It was a notice that I need to come in on a certain day and time to be re-fingerprinted because the first prints they did on me could not be processed. The fingerprints are "rolled" meaning they don't just ink you and stick your finger on the paper. It is done electronically so there is no ink, but each of your fingers is rolled manually by the technician from basically nail bed all the way across to the other nail bed on a computer pad. The person adjusts and realigns your fingers over and over, even applying lotion occasionally to get a good contact with the computer reader. It is not the most fun process! As the man did my fingerprints the computer rejected them a few times and several of my fingers were redone even more than once there on the spot. The technician said my narrow fingers were complicating things! But I expected once the computer was happy with them all that would be the end of it. Wrong!
And still we wait on the FBI clearance. A whole separate thing and a whole different government agency! When we turned in that paperwork 9 weeks ago the estimated processing time was less than 6 weeks, then it became 8 to 10 weeks and the last time I checked their website it had been updated to 13 weeks! These processing times are not just for us, but anyone needing FBI clearance. The massive snowstorms that have closed down much of the country in the past couple of months haven't helped.
Setbacks, delays, and waiting are all parts of the adoption process; they are certainly not unique to our story.
As an elective I took a class on persuasion techniques in college and one technique in particular I remember was that if you ask someone to do you a favor (and the bigger, the better), you will increase your standing in their eyes as a result. I hate asking people for favors, so this idea was fascinating to me. The reason it works is because if the person actually does something for you (and particularly if it is a lot of work) then subconsciously they justify their efforts by thinking, "I'm doing this because this person is important."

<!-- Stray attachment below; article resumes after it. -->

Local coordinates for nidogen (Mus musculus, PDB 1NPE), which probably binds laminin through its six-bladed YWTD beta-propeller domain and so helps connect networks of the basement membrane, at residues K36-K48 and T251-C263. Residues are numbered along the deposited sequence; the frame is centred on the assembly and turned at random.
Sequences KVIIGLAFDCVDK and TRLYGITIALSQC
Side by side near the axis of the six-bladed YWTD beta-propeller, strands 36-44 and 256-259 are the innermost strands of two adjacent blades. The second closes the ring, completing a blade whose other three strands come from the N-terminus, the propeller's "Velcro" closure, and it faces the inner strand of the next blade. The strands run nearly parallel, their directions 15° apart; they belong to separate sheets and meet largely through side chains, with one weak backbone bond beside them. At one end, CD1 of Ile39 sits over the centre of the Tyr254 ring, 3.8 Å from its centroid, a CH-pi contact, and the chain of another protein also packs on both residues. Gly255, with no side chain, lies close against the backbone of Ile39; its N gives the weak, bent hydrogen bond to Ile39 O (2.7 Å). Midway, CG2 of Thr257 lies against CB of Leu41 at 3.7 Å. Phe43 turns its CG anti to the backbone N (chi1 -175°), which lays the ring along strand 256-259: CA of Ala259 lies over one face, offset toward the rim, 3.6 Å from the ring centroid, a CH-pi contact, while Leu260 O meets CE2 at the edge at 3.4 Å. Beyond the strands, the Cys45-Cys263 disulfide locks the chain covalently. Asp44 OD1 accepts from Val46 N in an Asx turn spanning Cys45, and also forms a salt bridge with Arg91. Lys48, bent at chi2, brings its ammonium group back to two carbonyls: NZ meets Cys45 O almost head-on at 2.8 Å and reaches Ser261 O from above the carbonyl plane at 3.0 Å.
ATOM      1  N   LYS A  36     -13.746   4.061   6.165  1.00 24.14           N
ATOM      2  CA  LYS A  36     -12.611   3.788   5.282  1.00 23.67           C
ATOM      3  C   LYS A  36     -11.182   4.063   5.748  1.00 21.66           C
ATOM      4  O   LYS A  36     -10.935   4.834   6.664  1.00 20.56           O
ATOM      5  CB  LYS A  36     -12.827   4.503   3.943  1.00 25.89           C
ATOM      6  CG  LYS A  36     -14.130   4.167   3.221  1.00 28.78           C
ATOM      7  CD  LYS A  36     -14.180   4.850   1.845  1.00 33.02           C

God knows we are wired like this because He created us. This is one reason why newborns are so helpless. When we do so much work caring for our newborn children the work is actually bonding us to them. The pregnancy and labor and sleepless newborn nights bonded us to our biological children.
And so as I try to make some sense of the craziness of an adoption process, I realize the paperwork, the headaches, the waiting, the work and rework are all actually bonding us to this child that will one day be ours.
She is important, she is worth it.
And so we march on with the realization that we would wait years if it came to that, do all the paperwork over again, even, for a child we've never met.
I now understand the quote I've heard but have no idea the source, "Biological children grew in your tummy; adopted children grew in your heart."
At church this morning I was surprised to hear the soloist sing the song "To Make You Feel My Love". It is not a typical church song, but oh, was it beautiful. And so related to an adoption journey, although that wasn't the topic covered this morning.
Bob Dylan, forgive me for quoting some of your lyrics:
"When the evening shadows and the stars appear and there is no one there to dry your tears, I could hold you for a million years, to make you feel my love."I pray there is someone to dry her tears right now and that she feels loved. I realize that even once we can bring her home, it may take a while for her to make her mind up that it is home and where she belongs. I guess Ethiopia is technically not the ends of the earth, but from Texas, it certainly seems like it!
"I know you haven't made your mind up yet, but I would never do you wrong, I've known it from the moment that we met, there's no doubt in my mind where you belong."
"There's nothing that I wouldn't do. Go to the ends of the earth for you."
This post is part of the Moms' 30-Minute Blog Challenge.
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